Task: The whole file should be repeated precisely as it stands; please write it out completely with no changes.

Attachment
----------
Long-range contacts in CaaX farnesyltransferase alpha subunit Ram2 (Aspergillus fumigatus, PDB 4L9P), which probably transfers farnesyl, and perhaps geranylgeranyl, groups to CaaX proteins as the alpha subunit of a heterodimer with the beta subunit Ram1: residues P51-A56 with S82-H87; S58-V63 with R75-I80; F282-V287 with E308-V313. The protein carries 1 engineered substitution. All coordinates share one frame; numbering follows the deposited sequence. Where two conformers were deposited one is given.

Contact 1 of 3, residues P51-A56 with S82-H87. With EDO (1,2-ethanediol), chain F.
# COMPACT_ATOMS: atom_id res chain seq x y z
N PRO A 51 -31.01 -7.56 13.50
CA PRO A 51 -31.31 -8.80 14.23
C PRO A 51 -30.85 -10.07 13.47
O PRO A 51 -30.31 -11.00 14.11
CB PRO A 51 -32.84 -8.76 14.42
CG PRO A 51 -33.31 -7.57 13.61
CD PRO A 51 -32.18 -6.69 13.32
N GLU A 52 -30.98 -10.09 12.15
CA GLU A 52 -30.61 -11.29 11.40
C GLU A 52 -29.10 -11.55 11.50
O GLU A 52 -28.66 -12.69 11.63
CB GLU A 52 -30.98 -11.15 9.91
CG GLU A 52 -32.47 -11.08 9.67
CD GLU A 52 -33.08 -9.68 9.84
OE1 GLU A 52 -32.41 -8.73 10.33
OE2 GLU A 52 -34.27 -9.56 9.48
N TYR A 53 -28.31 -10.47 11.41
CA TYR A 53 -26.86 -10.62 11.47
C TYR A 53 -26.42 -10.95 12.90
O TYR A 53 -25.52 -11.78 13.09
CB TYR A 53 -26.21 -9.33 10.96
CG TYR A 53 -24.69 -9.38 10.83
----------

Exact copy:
Long-range contacts in CaaX farnesyltransferase alpha subunit Ram2 (Aspergillus fumigatus, PDB 4L9P), which probably transfers farnesyl, and perhaps geranylgeranyl, groups to CaaX proteins as the alpha subunit of a heterodimer with the beta subunit Ram1: residues P51-A56 with S82-H87; S58-V63 with R75-I80; F282-V287 with E308-V313. The protein carries 1 engineered substitution. All coordinates share one frame; numbering follows the deposited sequence. Where two conformers were deposited one is given.

Contact 1 of 3, residues P51-A56 with S82-H87. With EDO (1,2-ethanediol), chain F.
# COMPACT_ATOMS: atom_id res chain seq x y z
N PRO A 51 -31.01 -7.56 13.50
CA PRO A 51 -31.31 -8.80 14.23
C PRO A 51 -30.85 -10.07 13.47
O PRO A 51 -30.31 -11.00 14.11
CB PRO A 51 -32.84 -8.76 14.42
CG PRO A 51 -33.31 -7.57 13.61
CD PRO A 51 -32.18 -6.69 13.32
N GLU A 52 -30.98 -10.09 12.15
CA GLU A 52 -30.61 -11.29 11.40
C GLU A 52 -29.10 -11.55 11.50
O GLU A 52 -28.66 -12.69 11.63
CB GLU A 52 -30.98 -11.15 9.91
CG GLU A 52 -32.47 -11.08 9.67
CD GLU A 52 -33.08 -9.68 9.84
OE1 GLU A 52 -32.41 -8.73 10.33
OE2 GLU A 52 -34.27 -9.56 9.48
N TYR A 53 -28.31 -10.47 11.41
CA TYR A 53 -26.86 -10.62 11.47
C TYR A 53 -26.42 -10.95 12.90
O TYR A 53 -25.52 -11.78 13.09
CB TYR A 53 -26.21 -9.33 10.96
CG TYR A 53 -24.69 -9.38 10.83